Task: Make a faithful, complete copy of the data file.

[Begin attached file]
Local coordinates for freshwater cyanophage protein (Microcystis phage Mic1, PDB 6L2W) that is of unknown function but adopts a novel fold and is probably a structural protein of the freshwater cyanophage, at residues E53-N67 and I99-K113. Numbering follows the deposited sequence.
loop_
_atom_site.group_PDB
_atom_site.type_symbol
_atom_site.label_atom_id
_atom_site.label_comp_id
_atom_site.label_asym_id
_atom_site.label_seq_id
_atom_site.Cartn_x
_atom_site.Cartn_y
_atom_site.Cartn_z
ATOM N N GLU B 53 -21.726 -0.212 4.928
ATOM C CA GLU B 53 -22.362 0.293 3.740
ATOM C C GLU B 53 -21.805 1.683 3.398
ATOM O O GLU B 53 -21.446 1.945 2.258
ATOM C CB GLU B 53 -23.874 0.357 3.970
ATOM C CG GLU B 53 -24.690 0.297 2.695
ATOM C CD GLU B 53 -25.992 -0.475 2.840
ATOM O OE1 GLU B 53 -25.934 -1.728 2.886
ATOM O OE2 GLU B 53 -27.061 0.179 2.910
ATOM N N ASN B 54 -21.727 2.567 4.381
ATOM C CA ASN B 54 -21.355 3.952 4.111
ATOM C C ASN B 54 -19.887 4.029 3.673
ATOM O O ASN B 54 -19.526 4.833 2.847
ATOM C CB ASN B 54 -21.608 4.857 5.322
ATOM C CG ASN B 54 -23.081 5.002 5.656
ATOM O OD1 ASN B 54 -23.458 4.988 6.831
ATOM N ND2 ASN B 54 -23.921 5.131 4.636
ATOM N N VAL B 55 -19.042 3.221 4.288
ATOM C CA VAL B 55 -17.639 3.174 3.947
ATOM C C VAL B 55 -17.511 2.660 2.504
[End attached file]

Local coordinates for freshwater cyanophage protein (Microcystis phage Mic1, PDB 6L2W) that is of unknown function but adopts a novel fold and is probably a structural protein of the freshwater cyanophage, at residues E53-N67 and I99-K113. Numbering follows the deposited sequence.
loop_
_atom_site.group_PDB
_atom_site.type_symbol
_atom_site.label_atom_id
_atom_site.label_comp_id
_atom_site.label_asym_id
_atom_site.label_seq_id
_atom_site.Cartn_x
_atom_site.Cartn_y
_atom_site.Cartn_z
ATOM N N GLU B 53 -21.726 -0.212 4.928
ATOM C CA GLU B 53 -22.362 0.293 3.740
ATOM C C GLU B 53 -21.805 1.683 3.398
ATOM O O GLU B 53 -21.446 1.945 2.258
ATOM C CB GLU B 53 -23.874 0.357 3.970
ATOM C CG GLU B 53 -24.690 0.297 2.695
ATOM C CD GLU B 53 -25.992 -0.475 2.840
ATOM O OE1 GLU B 53 -25.934 -1.728 2.886
ATOM O OE2 GLU B 53 -27.061 0.179 2.910
ATOM N N ASN B 54 -21.727 2.567 4.381
ATOM C CA ASN B 54 -21.355 3.952 4.111
ATOM C C ASN B 54 -19.887 4.029 3.673
ATOM O O ASN B 54 -19.526 4.833 2.847
ATOM C CB ASN B 54 -21.608 4.857 5.322
ATOM C CG ASN B 54 -23.081 5.002 5.656
ATOM O OD1 ASN B 54 -23.458 4.988 6.831
ATOM N ND2 ASN B 54 -23.921 5.131 4.636
ATOM N N VAL B 55 -19.042 3.221 4.288
ATOM C CA VAL B 55 -17.639 3.174 3.947
ATOM C C VAL B 55 -17.511 2.660 2.504